Five years ago a true crime film named All Good Things briefly appeared. Starring Ryan Gosling and Kirsten Dunst, the film told the story of Robert Durst, scion of a wealthy real estate family, whose wife Kathie went missing in mysterious circumstances in the early '80s.
All Good Things cost US$20 million to make and recouped less than a million after a messy release schedule and middling reviews. In its aftermath the director was contacted by Durst, who agreed to be interviewed on camera about his murky criminal past for the first time.
What was initially meant to be a DVD extra blew out into a meticulously researched six-part HBO documentary about the life and loose ends of Durst. The disappearance of Kathie was merely the first baffling crime connected to this man.
It's the most recent which becomes the chief concern of
On October 9, 2001, he was arrested for a gruesome murder committed in the dusty, end-of-the-line town of Galveston, Texas. The victim, Morris Black, had been a neighbour of Durst and was shot, dismembered and dumped in the sea. Durst had been living as a woman in a dishevelled house thousands of miles from the wealth and influence of his family's Manhattan empire, and neither his nor the police's explanations for the crime make a lot of sense. Durst's life abounds with inexplicable wrinkles, and the beauty of
is that it has both the time and the resource to try to unravel them.
Director Andrew Jarecki has a history in documenting odd specimens - he directed Capturing the Friedmans and produced Catfish - but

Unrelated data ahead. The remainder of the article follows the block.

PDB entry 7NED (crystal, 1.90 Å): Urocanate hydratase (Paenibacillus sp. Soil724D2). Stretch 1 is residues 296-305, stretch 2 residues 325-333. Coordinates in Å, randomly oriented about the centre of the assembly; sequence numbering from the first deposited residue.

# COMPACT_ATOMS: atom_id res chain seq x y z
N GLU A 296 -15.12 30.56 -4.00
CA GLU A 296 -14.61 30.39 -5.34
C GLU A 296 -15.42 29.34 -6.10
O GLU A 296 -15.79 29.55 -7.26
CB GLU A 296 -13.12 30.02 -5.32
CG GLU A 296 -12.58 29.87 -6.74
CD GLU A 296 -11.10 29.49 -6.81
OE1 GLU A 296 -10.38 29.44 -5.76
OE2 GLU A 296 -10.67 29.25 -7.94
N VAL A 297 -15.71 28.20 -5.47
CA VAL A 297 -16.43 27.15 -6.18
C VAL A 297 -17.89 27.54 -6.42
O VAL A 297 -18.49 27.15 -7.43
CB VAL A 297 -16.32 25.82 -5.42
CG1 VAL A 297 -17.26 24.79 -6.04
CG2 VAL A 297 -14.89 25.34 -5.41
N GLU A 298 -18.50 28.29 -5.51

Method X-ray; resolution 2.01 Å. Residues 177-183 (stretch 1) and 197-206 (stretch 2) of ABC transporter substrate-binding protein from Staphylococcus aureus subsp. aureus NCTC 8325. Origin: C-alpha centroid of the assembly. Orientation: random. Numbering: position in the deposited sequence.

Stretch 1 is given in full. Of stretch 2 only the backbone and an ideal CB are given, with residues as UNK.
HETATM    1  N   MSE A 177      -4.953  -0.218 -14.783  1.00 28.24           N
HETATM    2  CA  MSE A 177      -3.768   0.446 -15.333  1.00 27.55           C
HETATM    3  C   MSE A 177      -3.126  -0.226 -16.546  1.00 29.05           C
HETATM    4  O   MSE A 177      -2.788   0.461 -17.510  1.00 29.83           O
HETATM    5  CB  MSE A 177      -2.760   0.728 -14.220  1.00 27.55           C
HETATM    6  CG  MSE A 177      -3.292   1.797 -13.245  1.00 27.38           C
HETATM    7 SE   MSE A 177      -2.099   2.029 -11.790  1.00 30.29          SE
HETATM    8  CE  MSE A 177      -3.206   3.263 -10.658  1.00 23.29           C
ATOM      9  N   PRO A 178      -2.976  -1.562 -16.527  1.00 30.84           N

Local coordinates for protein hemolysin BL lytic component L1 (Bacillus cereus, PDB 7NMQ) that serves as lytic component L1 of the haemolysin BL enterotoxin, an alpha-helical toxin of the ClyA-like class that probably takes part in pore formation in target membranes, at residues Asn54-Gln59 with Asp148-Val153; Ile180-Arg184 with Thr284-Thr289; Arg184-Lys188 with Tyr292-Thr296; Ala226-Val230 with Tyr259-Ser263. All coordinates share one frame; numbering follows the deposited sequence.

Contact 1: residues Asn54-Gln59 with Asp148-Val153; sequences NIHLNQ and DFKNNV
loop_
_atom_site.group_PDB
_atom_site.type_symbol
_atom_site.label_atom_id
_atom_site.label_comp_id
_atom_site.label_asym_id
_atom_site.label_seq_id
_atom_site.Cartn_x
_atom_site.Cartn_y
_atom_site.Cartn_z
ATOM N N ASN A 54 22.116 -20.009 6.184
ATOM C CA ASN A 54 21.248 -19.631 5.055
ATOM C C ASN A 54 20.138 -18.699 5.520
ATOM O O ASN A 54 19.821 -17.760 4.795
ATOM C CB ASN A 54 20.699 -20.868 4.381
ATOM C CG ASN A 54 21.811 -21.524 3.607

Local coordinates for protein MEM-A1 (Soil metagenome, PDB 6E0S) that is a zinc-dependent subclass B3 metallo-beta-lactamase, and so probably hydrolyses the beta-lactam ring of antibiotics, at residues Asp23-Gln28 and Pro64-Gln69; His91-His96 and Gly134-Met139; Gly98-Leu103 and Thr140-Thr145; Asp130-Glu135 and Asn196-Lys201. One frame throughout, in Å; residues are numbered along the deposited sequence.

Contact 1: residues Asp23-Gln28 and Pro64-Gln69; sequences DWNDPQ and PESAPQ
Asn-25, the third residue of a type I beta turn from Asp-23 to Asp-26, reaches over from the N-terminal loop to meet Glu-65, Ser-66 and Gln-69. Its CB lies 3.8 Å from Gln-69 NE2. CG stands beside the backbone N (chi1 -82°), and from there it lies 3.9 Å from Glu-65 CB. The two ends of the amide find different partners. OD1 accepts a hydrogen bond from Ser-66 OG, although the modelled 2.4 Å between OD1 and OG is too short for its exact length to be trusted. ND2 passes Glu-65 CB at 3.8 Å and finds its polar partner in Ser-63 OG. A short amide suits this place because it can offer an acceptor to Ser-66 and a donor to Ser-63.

is something else again. It's one of the most perfect pieces of television I've seen in a while: atmospheric, thorough and, despite its location in the recent past, incredibly tense.
The tension is built through Jarecki's sculptural approach, revealing information with both a scalpel and an axe. A second murder, of a potential witness, arrives in particularly unprepossessing style. The victim's introduced as just another sad character wandering in the mist which surrounds Durst. Then, quite suddenly, they're executed at home, with a note sent to police, directing them to the body.
The series, playing on Sky's SoHo (Sunday, 8.30pm), feels fresh in a way that grandiose event drama like Game of Thrones or House of Cards, parading violence and increasingly soapy twists, has started to feel a little too familiar. The Jinx is very contained, tethered to real people and events, and told using a variety of well-deployed pieces of evidence, including court documents, old news reports, phone records, family photographs and interviews both recent and historic.
But no matter how many tearful cops, forlorn mothers or spellbinding Southern lawyers we meet, no presence can compete with Durst himself. It starts with his coal-black eyes, continues through an array of baffling twitches and vocal mannerisms and ends with the unreadable conviction of his speech.
On Sunday's fourth episode, during a break in the interview process, he starts muttering to himself. "I did not knowingly purposely lie," he whispers, unaware the tape's still rolling. "I did not knowingly intentionally purposely lie."
It feels like a peek into the mind of this terrifying yet pitiable man, who sits at the centre of all this violence and intrigue while somehow remaining calm and entirely inscrutable. The show presents as a portrait of psychological disintegration - of the way limitless money and a lingering trauma created a modern American monster.
The Jinx, despite its somewhat old-fashioned elements of pulpy true crime salaciousness and noir style, has been a smash hit in the US. No doubt dozens of imitators are currently being greenlit.
So long as they're as thorough and compelling as The Jinx I have no problem at all with that.
* What do you think of The Jinx? Post your comments below.